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    thanks I’ve never heard of the iodine test, I just looked it up it sound very inexpensive and simple to do so’ll definitely do that test next time. For anyone interested I read this article at the link below. In terms of improving efficiency in my 12 litre pot, would a small pump help by recirculating the water, assuming I can keep the temperature constant over the hour?byo.com/article/successful-mash-conversion-tips-from-the-pros – AlexS Apr 1 '18 at 9:57
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    @AlexS updating your question with your recipe and the method you used to mash would help us address what caused the suspected poor efficiency. Exact grains, estimated mill size, what temps, how long, stirring?, strike water ph, etc all play critical roles. – Evil Zymurgist Apr 1 '18 at 12:46
  • As requested i've update the question with the recipe and method. – AlexS Apr 1 '18 at 15:08
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If I understand correctly you're trying to mash the same amount of grains in less water with the intention to add water later to reach the planned volume and OG.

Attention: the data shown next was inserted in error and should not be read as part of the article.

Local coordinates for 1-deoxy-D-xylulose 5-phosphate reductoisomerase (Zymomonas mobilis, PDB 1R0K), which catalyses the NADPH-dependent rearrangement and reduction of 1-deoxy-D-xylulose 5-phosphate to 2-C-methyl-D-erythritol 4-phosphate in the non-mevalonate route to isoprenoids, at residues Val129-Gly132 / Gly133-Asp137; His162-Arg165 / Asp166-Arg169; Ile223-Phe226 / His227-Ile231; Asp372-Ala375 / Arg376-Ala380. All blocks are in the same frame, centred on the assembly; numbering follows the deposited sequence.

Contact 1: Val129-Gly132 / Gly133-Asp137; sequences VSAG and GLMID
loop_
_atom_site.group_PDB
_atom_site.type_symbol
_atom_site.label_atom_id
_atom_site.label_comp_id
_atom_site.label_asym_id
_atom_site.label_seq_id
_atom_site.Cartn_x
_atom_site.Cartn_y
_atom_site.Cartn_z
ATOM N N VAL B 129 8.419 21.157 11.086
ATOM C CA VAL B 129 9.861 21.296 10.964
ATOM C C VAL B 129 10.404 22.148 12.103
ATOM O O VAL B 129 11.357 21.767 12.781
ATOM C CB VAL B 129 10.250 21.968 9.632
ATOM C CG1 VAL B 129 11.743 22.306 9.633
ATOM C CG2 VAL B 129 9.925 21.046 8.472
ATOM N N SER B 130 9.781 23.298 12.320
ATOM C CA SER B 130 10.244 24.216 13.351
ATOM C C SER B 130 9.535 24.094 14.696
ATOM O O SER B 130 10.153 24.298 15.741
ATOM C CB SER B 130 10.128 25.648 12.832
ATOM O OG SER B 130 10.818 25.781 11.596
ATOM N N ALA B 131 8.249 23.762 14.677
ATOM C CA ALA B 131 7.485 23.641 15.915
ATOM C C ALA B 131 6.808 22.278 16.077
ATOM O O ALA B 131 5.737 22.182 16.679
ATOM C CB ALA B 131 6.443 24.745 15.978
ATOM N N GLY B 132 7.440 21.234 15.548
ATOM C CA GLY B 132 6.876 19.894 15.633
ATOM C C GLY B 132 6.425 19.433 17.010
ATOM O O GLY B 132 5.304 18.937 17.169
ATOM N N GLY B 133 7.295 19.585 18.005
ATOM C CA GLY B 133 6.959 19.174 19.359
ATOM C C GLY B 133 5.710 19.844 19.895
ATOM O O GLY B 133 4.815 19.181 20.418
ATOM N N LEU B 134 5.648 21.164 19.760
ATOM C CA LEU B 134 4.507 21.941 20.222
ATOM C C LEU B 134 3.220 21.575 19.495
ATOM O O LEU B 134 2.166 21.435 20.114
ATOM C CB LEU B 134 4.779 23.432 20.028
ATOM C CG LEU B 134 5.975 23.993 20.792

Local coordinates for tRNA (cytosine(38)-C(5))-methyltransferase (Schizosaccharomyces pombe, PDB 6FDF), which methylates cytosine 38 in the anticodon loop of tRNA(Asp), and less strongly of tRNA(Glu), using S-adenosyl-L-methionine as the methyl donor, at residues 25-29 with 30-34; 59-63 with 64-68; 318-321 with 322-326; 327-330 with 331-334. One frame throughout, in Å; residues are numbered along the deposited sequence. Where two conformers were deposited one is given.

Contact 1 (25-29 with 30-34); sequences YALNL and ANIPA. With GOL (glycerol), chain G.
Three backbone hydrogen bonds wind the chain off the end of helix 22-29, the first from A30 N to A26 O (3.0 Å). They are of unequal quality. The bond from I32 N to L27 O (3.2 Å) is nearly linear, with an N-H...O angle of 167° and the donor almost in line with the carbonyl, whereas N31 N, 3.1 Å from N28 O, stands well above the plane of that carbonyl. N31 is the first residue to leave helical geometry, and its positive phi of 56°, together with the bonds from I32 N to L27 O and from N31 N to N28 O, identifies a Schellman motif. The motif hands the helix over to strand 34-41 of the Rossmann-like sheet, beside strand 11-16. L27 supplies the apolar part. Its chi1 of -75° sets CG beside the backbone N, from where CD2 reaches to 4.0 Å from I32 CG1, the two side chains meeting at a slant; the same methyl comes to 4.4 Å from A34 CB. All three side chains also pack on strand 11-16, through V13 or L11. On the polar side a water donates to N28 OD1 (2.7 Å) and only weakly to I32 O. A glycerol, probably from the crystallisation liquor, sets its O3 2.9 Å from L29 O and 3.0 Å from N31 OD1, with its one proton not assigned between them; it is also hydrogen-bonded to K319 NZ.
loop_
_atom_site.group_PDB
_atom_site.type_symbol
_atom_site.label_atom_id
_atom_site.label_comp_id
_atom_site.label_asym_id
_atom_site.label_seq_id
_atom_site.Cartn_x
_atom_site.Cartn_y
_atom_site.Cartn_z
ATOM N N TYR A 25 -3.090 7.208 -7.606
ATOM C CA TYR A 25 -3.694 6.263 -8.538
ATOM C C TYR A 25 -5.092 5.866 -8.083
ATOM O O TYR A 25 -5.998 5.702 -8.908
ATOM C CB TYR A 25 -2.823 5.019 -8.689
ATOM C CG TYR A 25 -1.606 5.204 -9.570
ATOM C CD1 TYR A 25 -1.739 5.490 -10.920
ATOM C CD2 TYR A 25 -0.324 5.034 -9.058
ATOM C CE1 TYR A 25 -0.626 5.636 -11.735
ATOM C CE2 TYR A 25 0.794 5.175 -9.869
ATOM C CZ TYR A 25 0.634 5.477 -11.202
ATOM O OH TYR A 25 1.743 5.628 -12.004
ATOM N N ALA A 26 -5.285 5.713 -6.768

While that's, I suppose, hypothetically possible it's very hard at least. The ratio between water and grains is important. As the ratio of grains goes up, the efficiency of the mash goes down. The reason being, in layman's terms as I don't know any better, that there's a limit to how much sugars the water can act as solvent on.

You could solve this by doing multiple mashes/boils with the right water to grain ratios and then just combine them. Simply split the process up.

Or.. you could just get a bigger pot. 🙂

Often people add elements to food grade buckets and do the process that way. Something to look into?

  • You understood correctly, although liqoring back isn’t a hypothetical method, it is something people do practice, but clearly I don’t know enough about it yet. – AlexS Mar 31 '18 at 22:40